Convention Against Torture (CAT)Convention Against Torture

What is the Convention Against Torture (CAT)?

The Convention Against Torture and Other Cruel, Inhuman, or Degrading Treatment or Punishment is a treaty which currently has over 160 countries as signatories. It came into force in 1987. Its purpose is to prevent torture in any country which is a signatory and to prevent the transportation of individuals to any country where there is a good reason to believe that they will be tortured there.

How Does a Person Apply for Convention Against Torture Protection?

A person may apply for Convention Against Torture protection by using USCIS Form I-589, Application for Asylum and indicating the appropriate selection on the form. It is important to note that there is no deadline to applying for CAT protection, as it is also used as a common defense against deportation or removal.

How Does Someone Qualify for Convention Against Torture Protection?

In order to qualify for the protections of CAT, an individual must meet the burden of proving that they are more likely than not to be tortured in the country of removal from which they are requesting protection. The harm which an individual fears must meet the definition of torture, as found in § 208.18.

What Does a Grant of Convention Against Torture Protection Provide?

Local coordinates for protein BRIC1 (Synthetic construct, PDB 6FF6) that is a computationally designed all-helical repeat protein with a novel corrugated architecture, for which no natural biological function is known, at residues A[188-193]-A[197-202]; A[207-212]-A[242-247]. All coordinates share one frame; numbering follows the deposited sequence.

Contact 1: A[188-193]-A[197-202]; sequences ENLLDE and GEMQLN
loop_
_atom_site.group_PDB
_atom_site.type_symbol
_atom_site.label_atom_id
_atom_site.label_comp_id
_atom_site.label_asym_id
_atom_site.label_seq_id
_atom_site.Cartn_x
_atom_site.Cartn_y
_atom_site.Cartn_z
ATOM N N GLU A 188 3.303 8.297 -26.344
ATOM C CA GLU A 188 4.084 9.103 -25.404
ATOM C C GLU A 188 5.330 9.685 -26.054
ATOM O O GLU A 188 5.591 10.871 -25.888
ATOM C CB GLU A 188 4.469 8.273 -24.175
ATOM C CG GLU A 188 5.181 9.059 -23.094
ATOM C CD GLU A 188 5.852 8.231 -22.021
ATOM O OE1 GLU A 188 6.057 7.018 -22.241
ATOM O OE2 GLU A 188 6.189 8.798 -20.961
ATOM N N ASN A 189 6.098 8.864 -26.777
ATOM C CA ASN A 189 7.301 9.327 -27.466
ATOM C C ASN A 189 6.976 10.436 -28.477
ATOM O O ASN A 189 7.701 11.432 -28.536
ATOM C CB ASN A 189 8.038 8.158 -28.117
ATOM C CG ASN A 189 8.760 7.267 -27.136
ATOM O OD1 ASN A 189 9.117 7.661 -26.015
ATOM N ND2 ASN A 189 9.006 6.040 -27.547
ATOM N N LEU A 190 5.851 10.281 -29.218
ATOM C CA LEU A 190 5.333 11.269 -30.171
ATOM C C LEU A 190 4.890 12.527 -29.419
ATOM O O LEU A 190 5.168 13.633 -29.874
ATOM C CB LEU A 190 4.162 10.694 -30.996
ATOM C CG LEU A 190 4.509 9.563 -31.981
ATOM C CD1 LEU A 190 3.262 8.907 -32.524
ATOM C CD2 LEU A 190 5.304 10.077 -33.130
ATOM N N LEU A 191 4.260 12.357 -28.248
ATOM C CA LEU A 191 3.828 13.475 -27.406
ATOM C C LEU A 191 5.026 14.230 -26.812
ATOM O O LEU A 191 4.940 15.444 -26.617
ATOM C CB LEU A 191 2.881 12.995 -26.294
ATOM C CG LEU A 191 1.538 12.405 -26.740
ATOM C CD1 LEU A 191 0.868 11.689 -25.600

Having protection under CAT does not provide an individual with the benefits of a green card or U.S. citizenship and it does not provide an individual with a means of permanently residing in the United States. Individuals with CAT protection may not petition for family members.

If it can be established than an individual would not most likely experience torture in their country of removal, their protection under CAT may be terminated. Recipients of CAT may also be removed to another country altogether if they have a legal right to be there and if there is no risk of torture present.

So Why is Convention Against Torture Protection Important?

The largest benefit of have CAT protection is not being forced to go back to a country where an individual faces a strong fear of torture. Additionally, an individual who is provided protection under CAT may be authorized to work in the United States under certain circumstances.

Please note that this varies from asylum. To read about asylum in the immigration context.

It may be wise to consult an experienced immigration attorney to determine if you might qualify for protection under Convention Against Torture. The attorneys at Gilles Law, PLLC are here to assist with your inquiries.

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